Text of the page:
For over thirty years AccuNet has guided mid-sized businesses through selecting and implementing financial systems. Below we have distilled the guiding principles that AccuNet and our clients use in selecting their next ERP.
As much as possible, we strive to get all the core business processes required to run our enterprise from one software solution. If CRM, distribution, time and expense, document management, project management, or any other module are integrated, you reduce double entry, cut costs, streamline business processes, increase visibility, and unify the corporate structure. If a feature you need isn’t built into the core product, we look for ways to integrate it.
2. Unlimited Licensing
Per-user license costs take the enterprise out of enterprise resource planning. In selecting a business system, your goal is to push data entry to the person most responsible for the transaction, and push targeted reporting to all people who can act on it. A per-license cost forces value decisions rather than opening up access to improve and streamline business processes. Department managers and project managers should be getting dashboards and alerts that keep them up to date on key performance indicators. The entire purpose of an ERP system is to share valuable financial information beyond the four walls of the accounting department. Do not let licensing inhibit your productivity.
3. Microsoft SQL-Based
All ERP systems use a database and the clear winner for mid-sized businesses is Microsoft SQL, the most popular, the most widely supported by other software vendors, and it self-maintains. Knock-off versions of SQL like MySql and MongoDb that some publishers use lack performance, compatibility, and features. Oracle is a large database engine that is trying to push down into the mid-market. Oracle requires more maintenance, and often a full-time person just to maintain the database. Keep it simple and go with the market winner – stay with Microsoft on this one.
4. Universal Workflow Engine
Older financial systems often have a few hard-coded workflows, maybe a purchase order or timecard approval, but newer systems have a universal workflow engine. The power of this cannot be overstated. It allows you to codify business rules into your financial system. For example, you can set up workflows that allow certain users to create a new account, but the controller approves it before it can be used; or require approval for any expense over a particular amount. All the rules for how you do business are built-in, avoiding errors and reducing employee training.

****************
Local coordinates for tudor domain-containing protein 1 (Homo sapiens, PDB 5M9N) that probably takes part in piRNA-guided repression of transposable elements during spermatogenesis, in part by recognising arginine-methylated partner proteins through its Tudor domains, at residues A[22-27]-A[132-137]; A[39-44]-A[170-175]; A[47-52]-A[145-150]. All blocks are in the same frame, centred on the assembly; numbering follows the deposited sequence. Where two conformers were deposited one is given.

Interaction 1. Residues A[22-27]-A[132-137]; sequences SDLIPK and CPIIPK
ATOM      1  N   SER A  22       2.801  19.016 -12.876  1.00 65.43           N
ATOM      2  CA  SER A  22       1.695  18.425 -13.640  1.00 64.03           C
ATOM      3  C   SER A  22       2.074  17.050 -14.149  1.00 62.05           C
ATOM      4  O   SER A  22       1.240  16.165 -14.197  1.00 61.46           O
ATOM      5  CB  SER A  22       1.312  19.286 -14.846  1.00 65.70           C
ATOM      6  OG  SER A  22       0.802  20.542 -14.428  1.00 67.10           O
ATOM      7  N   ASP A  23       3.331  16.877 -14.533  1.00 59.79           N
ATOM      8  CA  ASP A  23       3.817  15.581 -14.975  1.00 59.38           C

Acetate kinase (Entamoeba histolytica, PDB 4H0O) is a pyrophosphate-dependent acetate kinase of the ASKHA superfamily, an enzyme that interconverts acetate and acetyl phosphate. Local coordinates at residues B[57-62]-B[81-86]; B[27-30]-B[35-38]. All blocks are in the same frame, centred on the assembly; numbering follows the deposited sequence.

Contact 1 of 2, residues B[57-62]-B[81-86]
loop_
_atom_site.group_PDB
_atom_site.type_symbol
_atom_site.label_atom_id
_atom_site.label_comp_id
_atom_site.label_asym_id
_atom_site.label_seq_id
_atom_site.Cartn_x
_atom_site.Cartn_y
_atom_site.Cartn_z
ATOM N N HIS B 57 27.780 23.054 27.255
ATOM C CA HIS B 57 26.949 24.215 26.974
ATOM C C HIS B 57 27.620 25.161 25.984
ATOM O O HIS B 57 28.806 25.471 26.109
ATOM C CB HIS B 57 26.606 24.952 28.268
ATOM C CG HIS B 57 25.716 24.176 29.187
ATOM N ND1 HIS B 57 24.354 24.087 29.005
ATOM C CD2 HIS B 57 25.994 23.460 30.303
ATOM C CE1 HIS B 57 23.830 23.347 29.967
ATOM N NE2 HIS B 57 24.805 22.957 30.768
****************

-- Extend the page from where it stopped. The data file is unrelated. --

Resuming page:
The workforce is changing, and many employees complete tasks and enter data on a mobile phone. Mobile access keeps employees connected and makes sense for approvals, alerts, and time/expense entry. Modern ERP systems should include a mobile solution in the price, not an extra per user charge.
6. Outlook Integration
If your ERP system integrates with Outlook, wide ranges of productivity tools are available. Outlook integration enables automatic e-mailing of invoices, timecard reminders, AP payment notifications, statements, and scheduled reports. If the software vendor is not using Outlook, they often try to use SQL mail or build their own e-mail engine, which we have seen fail repeatedly.
7. Own Your Data
It’s hard to believe, but with many cloud-based ERP systems, you do not own your data. If you have a billing dispute, the ERP publisher can hold your data hostage. Others will give you your data but in hundreds of Excel spreadsheets like COA master, vendor master, invoice transactions, credit transactions, payment transactions, etc. This means a major conversion project as you try to piece together your financial data. Software publishers often charge exorbitant fees for a dump of your data. Make sure you understand the legal language in your ERP vendor’s license agreement. You should be able to get a copy of your database in a relational database like SQL, which is much easier to move to another ERP system.
8. Dashboards, Queries, KPIs, and Alerts
Modern ERP systems come with these features, and they should be built-in and included in the cost of the system. They should also be simple enough that a power user can set them up. Examples are accounts or subaccounts added in the last 30 days, customers with balances over x days, projects within 80% percent of budget, revenue and cost for my department compared to budget, etc. The information varies by business and user, but they are the frequently asked questions in your organization, and the answer is presented in an easily consumable format.
9. Excel-Based Financial Report Writer
AccuNet has worked with dozens of financial report writers, and all ERP systems have one. Most only report on GL detail, although some have drill down to AP or order transactions, which is good but not enough. The ideal financial report writer is Excel-based, always connected live to the database, has drilldown, and can pull budget and project information into financials. Think of projects with budgets rolling up to GL accounts with budgets, compared against the corporate budget. This is the holy grail of financial reporting.
10. Broad Third-Party Support
It’s crucial that your ERP system can integrate with other apps to meet your specific needs while still attaining requirement 1 (all in one place). An open ERP system will have a SQL database, published API’s (application program interfaces), open-source code, and include strong import/export features to every data entry screen. A respectable number of third-party apps is in the hundreds and often nears one thousand. You will see integrations from Microsoft like Office, SharePoint, Power BI, and Skype; major payroll systems like ADP; credit card companies; DocuSign; Dropbox; specialized shipping systems, etc. If you have unique industry solutions that must stay in place, find out if integration is available before making a decision.